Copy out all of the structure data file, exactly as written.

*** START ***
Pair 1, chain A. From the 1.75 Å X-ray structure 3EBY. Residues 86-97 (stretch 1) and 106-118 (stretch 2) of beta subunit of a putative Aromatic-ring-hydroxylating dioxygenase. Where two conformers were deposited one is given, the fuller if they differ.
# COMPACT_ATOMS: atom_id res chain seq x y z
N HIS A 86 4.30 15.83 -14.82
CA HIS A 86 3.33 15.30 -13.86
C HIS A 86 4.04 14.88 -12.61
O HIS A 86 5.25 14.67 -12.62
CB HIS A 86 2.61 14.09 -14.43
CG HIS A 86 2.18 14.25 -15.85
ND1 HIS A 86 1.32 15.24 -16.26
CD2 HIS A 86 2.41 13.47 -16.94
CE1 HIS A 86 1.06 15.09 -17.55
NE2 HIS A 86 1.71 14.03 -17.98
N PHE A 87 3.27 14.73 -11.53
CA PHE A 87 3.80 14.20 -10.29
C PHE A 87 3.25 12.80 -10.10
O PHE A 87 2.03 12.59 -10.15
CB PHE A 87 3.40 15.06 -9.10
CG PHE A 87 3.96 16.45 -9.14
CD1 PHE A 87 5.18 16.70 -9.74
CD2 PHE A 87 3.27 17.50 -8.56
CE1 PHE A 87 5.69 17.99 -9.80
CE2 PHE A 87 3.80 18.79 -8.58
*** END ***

Pair 1, chain A. From the 1.75 Å X-ray structure 3EBY. Residues 86-97 (stretch 1) and 106-118 (stretch 2) of beta subunit of a putative Aromatic-ring-hydroxylating dioxygenase. Where two conformers were deposited one is given, the fuller if they differ.
# COMPACT_ATOMS: atom_id res chain seq x y z
N HIS A 86 4.30 15.83 -14.82
CA HIS A 86 3.33 15.30 -13.86
C HIS A 86 4.04 14.88 -12.61
O HIS A 86 5.25 14.67 -12.62
CB HIS A 86 2.61 14.09 -14.43
CG HIS A 86 2.18 14.25 -15.85
ND1 HIS A 86 1.32 15.24 -16.26
CD2 HIS A 86 2.41 13.47 -16.94
CE1 HIS A 86 1.06 15.09 -17.55
NE2 HIS A 86 1.71 14.03 -17.98
N PHE A 87 3.27 14.73 -11.53
CA PHE A 87 3.80 14.20 -10.29
C PHE A 87 3.25 12.80 -10.10
O PHE A 87 2.03 12.59 -10.15
CB PHE A 87 3.40 15.06 -9.10
CG PHE A 87 3.96 16.45 -9.14
CD1 PHE A 87 5.18 16.70 -9.74
CD2 PHE A 87 3.27 17.50 -8.56
CE1 PHE A 87 5.69 17.99 -9.80
CE2 PHE A 87 3.80 18.79 -8.58